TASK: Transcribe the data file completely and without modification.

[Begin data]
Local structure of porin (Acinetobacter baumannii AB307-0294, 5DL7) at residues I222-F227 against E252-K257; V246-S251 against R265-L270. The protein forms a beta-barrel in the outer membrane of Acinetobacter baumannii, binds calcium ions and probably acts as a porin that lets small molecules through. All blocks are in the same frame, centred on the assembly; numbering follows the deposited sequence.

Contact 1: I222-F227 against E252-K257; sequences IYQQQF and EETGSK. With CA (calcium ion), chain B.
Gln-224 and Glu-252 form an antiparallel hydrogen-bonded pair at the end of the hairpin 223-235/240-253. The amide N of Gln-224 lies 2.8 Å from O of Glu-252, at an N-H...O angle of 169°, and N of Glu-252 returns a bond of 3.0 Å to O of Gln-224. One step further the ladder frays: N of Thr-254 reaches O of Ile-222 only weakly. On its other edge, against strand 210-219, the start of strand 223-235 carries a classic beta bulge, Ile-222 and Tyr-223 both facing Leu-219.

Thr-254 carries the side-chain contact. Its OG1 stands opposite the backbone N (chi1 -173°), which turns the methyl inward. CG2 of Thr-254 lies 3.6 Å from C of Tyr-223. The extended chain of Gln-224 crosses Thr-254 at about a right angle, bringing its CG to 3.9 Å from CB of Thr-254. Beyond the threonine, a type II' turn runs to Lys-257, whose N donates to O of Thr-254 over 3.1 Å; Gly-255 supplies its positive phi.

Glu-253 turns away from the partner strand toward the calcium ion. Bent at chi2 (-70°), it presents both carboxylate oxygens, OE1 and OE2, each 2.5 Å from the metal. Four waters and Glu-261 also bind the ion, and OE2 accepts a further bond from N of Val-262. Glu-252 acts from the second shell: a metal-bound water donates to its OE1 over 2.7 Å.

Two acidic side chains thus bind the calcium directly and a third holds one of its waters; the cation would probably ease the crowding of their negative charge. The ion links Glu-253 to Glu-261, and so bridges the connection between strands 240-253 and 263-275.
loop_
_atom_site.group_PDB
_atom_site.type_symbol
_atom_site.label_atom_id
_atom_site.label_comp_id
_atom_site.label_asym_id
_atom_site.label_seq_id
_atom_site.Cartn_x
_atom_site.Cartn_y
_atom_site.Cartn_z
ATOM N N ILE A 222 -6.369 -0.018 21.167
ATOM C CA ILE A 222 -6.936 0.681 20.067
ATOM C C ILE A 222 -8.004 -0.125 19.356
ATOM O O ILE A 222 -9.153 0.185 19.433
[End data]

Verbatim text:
Local structure of porin (Acinetobacter baumannii AB307-0294, 5DL7) at residues I222-F227 against E252-K257; V246-S251 against R265-L270. The protein forms a beta-barrel in the outer membrane of Acinetobacter baumannii, binds calcium ions and probably acts as a porin that lets small molecules through. All blocks are in the same frame, centred on the assembly; numbering follows the deposited sequence.

Contact 1: I222-F227 against E252-K257; sequences IYQQQF and EETGSK. With CA (calcium ion), chain B.
Gln-224 and Glu-252 form an antiparallel hydrogen-bonded pair at the end of the hairpin 223-235/240-253. The amide N of Gln-224 lies 2.8 Å from O of Glu-252, at an N-H...O angle of 169°, and N of Glu-252 returns a bond of 3.0 Å to O of Gln-224. One step further the ladder frays: N of Thr-254 reaches O of Ile-222 only weakly. On its other edge, against strand 210-219, the start of strand 223-235 carries a classic beta bulge, Ile-222 and Tyr-223 both facing Leu-219.

Thr-254 carries the side-chain contact. Its OG1 stands opposite the backbone N (chi1 -173°), which turns the methyl inward. CG2 of Thr-254 lies 3.6 Å from C of Tyr-223. The extended chain of Gln-224 crosses Thr-254 at about a right angle, bringing its CG to 3.9 Å from CB of Thr-254. Beyond the threonine, a type II' turn runs to Lys-257, whose N donates to O of Thr-254 over 3.1 Å; Gly-255 supplies its positive phi.

Glu-253 turns away from the partner strand toward the calcium ion. Bent at chi2 (-70°), it presents both carboxylate oxygens, OE1 and OE2, each 2.5 Å from the metal. Four waters and Glu-261 also bind the ion, and OE2 accepts a further bond from N of Val-262. Glu-252 acts from the second shell: a metal-bound water donates to its OE1 over 2.7 Å.

Two acidic side chains thus bind the calcium directly and a third holds one of its waters; the cation would probably ease the crowding of their negative charge. The ion links Glu-253 to Glu-261, and so bridges the connection between strands 240-253 and 263-275.
loop_
_atom_site.group_PDB
_atom_site.type_symbol
_atom_site.label_atom_id
_atom_site.label_comp_id
_atom_site.label_asym_id
_atom_site.label_seq_id
_atom_site.Cartn_x
_atom_site.Cartn_y
_atom_site.Cartn_z
ATOM N N ILE A 222 -6.369 -0.018 21.167
ATOM C CA ILE A 222 -6.936 0.681 20.067
ATOM C C ILE A 222 -8.004 -0.125 19.356
ATOM O O ILE A 222 -9.153 0.185 19.433